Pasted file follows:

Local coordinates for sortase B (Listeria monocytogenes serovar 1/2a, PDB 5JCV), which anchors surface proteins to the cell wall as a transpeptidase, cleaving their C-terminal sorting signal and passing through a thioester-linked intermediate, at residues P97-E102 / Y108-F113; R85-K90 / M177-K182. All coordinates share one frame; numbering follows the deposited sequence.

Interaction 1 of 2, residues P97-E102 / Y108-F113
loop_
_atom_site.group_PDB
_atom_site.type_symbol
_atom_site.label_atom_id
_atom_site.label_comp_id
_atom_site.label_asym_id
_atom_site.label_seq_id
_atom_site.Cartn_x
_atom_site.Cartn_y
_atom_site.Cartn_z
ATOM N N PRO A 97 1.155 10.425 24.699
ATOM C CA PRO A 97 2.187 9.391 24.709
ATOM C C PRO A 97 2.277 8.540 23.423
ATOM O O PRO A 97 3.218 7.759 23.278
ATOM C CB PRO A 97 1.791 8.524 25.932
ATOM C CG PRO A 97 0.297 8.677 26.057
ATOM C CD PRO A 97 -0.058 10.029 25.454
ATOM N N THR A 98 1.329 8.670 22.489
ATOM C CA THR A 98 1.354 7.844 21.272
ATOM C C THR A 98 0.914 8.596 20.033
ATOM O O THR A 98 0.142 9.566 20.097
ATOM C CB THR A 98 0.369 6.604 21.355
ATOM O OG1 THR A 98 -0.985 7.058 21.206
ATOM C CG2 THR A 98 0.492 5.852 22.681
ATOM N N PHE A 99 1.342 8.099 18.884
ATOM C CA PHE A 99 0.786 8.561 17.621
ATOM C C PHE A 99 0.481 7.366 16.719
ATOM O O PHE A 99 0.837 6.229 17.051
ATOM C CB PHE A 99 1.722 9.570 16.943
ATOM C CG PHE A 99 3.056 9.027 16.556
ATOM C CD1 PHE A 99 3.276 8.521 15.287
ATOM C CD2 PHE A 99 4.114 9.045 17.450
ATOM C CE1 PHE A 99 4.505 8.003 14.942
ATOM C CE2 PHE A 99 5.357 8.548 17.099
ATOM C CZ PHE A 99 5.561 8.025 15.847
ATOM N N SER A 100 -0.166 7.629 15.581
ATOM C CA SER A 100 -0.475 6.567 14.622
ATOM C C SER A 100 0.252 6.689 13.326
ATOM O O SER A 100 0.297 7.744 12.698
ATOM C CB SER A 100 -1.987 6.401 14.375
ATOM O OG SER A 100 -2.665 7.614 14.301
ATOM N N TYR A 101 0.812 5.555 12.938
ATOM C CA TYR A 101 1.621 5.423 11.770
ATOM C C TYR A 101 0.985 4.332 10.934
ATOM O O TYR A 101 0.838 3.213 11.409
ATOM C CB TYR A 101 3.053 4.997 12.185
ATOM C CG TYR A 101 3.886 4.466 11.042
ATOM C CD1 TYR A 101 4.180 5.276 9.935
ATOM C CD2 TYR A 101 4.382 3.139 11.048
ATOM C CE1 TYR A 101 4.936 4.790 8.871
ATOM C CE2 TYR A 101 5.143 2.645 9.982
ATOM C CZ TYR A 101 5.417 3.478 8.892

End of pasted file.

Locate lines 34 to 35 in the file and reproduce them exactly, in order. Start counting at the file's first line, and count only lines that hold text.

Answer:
ATOM C CD2 PHE A 99 4.114 9.045 17.450
ATOM C CE1 PHE A 99 4.505 8.003 14.942